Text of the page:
Area Forecast Discussion
Issued by NWS Portland, ME

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FXUS61 KGYX 101950

Area Forecast Discussion
National Weather Service Gray ME
350 PM EDT Sat Jun 10 2023

A weak area of high pressure will cross the region on Sunday
into Monday with any showers being less numerous. A frontal
system will bring widespread showers and thunderstorms to the
region on Tuesday. An upper level low will then cross the region
during the mid to late week period. This will bring plenty of
clouds and showers through the duration.


Instability will allow for more showers and a few thunderstorms
for the rest of this afternoon and early this evening with
daytime heating. Otherwise, expect the precipitation to end as
well roll into sunset this evening.

The latest HREF solution and recent satellite imagery continues
to show some fog out over the Gulf of Maine. The coverage is
much less than yesterday due to a slightly drier westerly
gradient just above the sea breeze circulation. Nevertheless,
some of this fog may make a run for the coastline overnight.
Patchy radiation fog may develop as well over some of the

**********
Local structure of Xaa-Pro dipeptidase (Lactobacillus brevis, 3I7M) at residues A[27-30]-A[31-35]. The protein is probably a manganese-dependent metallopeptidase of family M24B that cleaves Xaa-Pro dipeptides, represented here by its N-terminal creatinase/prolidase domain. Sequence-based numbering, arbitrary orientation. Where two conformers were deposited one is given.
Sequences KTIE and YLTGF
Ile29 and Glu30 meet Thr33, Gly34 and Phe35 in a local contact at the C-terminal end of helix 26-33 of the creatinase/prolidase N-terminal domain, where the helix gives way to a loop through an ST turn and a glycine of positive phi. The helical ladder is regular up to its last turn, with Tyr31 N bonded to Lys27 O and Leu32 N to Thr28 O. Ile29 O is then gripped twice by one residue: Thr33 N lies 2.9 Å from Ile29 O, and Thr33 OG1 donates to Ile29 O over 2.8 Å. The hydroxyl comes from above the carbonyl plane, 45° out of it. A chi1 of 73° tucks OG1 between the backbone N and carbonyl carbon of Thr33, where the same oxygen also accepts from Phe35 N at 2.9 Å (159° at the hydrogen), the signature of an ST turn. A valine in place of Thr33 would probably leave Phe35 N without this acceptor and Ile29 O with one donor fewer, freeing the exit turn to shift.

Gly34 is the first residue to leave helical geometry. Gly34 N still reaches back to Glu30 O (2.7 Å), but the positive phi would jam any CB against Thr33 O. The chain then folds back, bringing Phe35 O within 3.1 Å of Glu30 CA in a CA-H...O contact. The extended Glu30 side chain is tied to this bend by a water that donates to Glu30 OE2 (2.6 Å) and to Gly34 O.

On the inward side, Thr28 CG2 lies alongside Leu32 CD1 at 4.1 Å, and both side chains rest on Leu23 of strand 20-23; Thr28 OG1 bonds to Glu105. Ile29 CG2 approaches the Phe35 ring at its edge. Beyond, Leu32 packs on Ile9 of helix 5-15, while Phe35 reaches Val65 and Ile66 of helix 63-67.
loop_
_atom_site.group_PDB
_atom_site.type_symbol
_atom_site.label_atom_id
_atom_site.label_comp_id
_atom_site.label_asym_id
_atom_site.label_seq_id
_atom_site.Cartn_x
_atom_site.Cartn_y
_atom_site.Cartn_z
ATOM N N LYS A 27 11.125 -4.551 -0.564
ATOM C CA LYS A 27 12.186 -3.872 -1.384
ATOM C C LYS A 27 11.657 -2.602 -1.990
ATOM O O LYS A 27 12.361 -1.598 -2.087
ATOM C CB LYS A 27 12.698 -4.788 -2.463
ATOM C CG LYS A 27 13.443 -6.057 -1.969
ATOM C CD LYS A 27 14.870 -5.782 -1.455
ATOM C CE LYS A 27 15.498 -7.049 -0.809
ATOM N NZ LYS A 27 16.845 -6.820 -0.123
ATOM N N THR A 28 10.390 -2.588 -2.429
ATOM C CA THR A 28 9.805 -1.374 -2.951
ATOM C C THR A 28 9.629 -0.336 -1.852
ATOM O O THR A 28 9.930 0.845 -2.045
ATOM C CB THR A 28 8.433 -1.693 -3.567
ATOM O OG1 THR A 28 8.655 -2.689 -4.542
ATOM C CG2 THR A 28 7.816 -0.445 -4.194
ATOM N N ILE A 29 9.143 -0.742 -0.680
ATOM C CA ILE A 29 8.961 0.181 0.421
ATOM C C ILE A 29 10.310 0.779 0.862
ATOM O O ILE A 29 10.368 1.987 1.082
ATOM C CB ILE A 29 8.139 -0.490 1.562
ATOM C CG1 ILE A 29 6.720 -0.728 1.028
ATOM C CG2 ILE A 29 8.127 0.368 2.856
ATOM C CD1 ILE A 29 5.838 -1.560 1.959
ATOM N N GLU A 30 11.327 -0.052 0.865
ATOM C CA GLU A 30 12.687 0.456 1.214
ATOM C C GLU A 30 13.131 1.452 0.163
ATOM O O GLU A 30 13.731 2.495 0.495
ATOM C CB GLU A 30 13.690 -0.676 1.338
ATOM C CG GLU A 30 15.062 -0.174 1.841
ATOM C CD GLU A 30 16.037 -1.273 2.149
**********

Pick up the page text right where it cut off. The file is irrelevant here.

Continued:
interior valleys as temperatures fall towards the dew point
levels. Temperatures will fall into the 40s in the north to the
lower 50s in the south.


An upper level low will continue to exit through the Canadian
Maritimes on Sunday with a weak ridge of high pressure entering
New England. Sunday will be the pick of the week for drier air
and milder temperatures. Nevertheless, there will be some pop up
isolated showers as the atmosphere destabilizes during the day.
Any precipitation would be brief however.

With some sunshine and H8 temperatures around +10C it will be
warmer than the last several days. High temperatures will reach
the 70s in most areas. The exceptions will be southernmost New
Hampshire which may take a run at the lower 80s and the Midcoast
region which will struggle to climb above the 60s.

Clouds will increase, thicken and lower Sunday night ahead of an
area of low pressure that will pass by to our northwest. The
cloud cover will allow for a milder night with relatively
similar temperatures across the region and overnight lows in the


Overview: Damp conditions in, damp conditions out. There is
more detail to the forecast than that, but overall theme will
revolve around unsettled conditions beginning Monday into
tuesday with a strong disturbance. This will trend into yet